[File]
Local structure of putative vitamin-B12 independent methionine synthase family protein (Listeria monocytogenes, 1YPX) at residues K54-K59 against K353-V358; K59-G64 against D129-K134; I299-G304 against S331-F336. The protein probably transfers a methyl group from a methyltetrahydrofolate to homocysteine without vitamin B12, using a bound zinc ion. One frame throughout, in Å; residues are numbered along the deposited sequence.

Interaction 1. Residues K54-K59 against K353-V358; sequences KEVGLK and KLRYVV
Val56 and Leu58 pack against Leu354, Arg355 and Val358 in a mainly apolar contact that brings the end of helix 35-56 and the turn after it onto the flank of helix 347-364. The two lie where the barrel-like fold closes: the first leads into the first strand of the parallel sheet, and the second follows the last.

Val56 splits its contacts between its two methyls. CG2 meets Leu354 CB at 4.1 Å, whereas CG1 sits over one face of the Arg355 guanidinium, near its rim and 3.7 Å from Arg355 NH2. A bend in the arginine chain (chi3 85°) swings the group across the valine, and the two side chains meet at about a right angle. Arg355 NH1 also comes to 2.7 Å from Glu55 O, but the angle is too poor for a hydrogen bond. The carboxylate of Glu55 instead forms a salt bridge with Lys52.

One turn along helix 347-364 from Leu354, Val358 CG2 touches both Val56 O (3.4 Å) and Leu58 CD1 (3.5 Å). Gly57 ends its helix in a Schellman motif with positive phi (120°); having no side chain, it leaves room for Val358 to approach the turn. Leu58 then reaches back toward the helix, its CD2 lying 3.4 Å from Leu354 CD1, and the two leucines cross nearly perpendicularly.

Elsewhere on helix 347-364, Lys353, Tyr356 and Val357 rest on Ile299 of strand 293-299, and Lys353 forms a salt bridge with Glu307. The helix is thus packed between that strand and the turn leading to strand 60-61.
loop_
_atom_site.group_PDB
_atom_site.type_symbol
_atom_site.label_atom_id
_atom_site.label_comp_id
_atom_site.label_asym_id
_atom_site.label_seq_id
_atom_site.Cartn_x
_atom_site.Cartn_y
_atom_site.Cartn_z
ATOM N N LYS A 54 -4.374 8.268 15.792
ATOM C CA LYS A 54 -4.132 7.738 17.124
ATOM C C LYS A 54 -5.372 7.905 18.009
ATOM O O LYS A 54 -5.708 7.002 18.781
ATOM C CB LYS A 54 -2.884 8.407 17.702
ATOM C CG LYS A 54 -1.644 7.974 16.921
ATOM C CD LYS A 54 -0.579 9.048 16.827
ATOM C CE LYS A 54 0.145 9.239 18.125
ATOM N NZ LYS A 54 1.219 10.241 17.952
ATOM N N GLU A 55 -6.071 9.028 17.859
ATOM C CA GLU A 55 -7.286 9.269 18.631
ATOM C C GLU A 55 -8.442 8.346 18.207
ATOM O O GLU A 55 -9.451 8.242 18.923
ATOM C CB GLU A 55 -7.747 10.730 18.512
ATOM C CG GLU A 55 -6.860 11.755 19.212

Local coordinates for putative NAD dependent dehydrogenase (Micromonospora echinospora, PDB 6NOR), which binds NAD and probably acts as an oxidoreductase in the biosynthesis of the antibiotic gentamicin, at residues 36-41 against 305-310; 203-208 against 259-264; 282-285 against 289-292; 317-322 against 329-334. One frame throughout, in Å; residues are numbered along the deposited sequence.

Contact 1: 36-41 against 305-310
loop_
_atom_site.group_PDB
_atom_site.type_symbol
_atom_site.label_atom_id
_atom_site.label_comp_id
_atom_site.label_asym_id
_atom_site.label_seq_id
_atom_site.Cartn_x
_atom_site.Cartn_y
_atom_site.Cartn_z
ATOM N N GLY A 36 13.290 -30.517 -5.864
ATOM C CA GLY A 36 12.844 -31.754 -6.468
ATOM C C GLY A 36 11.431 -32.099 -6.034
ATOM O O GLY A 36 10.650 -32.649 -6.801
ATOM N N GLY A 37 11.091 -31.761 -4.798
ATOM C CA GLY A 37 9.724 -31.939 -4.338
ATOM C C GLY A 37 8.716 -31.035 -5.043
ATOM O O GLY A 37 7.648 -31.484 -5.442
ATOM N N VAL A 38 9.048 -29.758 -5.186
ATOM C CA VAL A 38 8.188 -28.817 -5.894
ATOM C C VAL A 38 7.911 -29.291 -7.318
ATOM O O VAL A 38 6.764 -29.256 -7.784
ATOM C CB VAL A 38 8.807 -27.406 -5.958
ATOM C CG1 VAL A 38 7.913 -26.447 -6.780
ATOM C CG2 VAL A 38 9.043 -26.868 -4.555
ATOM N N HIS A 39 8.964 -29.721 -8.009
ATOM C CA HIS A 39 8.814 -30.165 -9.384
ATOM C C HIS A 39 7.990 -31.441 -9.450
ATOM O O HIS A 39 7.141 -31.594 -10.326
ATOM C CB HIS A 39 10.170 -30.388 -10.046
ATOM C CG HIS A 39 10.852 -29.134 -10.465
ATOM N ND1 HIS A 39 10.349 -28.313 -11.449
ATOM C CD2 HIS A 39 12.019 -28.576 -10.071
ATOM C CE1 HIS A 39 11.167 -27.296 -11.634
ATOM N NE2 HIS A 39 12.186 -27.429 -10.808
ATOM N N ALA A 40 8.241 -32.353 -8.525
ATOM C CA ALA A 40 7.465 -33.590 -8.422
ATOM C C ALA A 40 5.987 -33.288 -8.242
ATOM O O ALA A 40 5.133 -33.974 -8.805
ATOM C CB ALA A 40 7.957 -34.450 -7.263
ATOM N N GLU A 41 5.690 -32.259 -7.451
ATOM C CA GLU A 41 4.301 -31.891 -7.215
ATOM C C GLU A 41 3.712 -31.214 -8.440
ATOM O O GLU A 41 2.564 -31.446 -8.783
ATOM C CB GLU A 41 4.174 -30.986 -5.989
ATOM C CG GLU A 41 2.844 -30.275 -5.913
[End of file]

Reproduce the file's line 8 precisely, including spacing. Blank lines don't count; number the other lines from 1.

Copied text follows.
_atom_site.group_PDB